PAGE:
Depending on who you ask, package delivery by drone is either looming large in our future or is way off in the distance. While we wait, researchers at MIT are building the parts that will make delivery robots functional and efficient, including battery-swapping stations and algorithms that streamline the way the crafts will think.
Calculating a flight path to a delivery destination while staying fueled and bracing for air currents takes a lot of computing power, which is typically limited on a craft like a quadcopter.
A new approach to computing these scenarios separates the various calculations, in this case location and “health”—whether a blade on the rotor is broken, or if fuel is running low—Ali-akbar Agha-mohammadi, a post-doc at MIT’s Laboratory for Information and Decision Systems, explained.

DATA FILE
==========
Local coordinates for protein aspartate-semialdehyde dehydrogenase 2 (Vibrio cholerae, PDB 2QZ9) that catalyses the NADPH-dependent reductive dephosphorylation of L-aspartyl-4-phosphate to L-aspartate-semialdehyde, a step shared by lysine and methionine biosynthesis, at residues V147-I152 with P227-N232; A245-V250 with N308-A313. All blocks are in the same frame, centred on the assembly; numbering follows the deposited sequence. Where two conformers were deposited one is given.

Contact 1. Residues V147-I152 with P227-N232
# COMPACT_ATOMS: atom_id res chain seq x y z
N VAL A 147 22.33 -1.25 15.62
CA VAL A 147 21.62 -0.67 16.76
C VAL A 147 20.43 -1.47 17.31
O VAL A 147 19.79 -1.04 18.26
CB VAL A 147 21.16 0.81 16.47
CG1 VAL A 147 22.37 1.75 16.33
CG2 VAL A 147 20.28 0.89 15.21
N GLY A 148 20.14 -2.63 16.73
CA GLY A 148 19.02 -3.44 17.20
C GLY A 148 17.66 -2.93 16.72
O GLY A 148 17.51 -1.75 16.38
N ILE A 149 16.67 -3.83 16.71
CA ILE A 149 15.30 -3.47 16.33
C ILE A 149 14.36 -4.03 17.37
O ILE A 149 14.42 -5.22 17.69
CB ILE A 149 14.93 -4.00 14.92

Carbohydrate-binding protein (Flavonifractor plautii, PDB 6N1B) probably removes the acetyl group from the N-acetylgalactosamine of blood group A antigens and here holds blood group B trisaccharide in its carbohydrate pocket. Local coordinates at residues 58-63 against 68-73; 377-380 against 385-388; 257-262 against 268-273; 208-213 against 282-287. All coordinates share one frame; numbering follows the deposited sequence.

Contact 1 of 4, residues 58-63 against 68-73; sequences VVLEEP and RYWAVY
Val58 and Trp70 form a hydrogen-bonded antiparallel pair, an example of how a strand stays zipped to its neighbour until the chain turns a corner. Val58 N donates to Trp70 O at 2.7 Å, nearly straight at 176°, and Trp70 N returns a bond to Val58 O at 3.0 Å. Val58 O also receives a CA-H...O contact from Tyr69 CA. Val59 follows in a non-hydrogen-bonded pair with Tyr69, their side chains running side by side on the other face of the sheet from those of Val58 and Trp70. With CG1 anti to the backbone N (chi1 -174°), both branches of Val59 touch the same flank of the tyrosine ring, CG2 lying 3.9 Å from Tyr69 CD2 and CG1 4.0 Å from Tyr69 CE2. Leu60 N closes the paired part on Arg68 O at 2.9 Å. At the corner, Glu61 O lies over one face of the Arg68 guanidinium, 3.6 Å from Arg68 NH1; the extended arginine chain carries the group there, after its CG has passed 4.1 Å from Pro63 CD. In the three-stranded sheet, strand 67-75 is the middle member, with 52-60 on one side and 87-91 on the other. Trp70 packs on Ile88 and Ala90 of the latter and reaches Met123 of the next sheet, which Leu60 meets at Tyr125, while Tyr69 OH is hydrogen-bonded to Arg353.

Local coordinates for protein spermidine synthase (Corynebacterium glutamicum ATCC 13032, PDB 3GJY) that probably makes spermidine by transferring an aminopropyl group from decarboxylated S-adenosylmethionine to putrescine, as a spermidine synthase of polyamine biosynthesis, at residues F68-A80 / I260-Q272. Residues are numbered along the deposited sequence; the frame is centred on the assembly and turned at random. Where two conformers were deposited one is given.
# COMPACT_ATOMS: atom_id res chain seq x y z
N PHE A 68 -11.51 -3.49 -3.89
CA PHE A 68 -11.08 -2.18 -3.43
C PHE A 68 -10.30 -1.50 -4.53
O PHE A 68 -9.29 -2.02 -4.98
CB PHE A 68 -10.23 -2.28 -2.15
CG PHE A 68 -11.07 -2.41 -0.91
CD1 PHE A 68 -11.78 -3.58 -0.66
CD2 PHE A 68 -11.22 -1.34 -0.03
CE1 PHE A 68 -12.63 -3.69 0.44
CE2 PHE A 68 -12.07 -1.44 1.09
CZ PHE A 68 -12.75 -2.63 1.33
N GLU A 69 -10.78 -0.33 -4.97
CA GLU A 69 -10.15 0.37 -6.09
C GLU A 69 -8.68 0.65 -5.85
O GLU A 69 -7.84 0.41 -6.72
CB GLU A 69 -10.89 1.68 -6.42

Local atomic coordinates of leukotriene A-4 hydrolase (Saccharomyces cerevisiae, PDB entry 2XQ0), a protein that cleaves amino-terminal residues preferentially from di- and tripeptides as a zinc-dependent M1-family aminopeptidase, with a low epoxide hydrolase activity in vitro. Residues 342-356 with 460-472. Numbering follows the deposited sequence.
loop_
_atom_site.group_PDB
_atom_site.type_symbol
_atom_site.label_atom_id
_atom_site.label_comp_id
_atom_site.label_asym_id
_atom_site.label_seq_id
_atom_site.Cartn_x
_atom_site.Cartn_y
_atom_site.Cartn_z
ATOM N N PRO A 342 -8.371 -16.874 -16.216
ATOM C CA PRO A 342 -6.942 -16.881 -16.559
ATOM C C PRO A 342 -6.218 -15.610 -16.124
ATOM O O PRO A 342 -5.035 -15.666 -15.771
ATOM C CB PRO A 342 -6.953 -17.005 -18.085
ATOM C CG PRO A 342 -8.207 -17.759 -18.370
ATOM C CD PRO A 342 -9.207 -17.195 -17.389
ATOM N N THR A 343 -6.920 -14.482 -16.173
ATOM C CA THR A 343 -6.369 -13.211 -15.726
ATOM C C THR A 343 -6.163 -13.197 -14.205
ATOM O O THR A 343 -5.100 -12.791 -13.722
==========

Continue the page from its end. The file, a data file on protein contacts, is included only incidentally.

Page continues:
“We have broken the large problem into lots of small problems,” Agha-mohammadi said, and as a result they’ve decreased the computing power needed.
Agha-mohammadi and his colleagues are also engineering hardware. They’ve built charging stations that a quadcopter can land on to recharge or replace a battery, and electromagnets that can pick up packages.
The new algorithm has proved its effectiveness in a simulated drone system, and Agha-mohammadi will present the results at an upcoming conference in Chicago. He says the same underlying principle could apply to robots on the ground as well.
The next step he says is to get the quadcopters to test the complete takeoff-recharge-deliver sequence in the lab.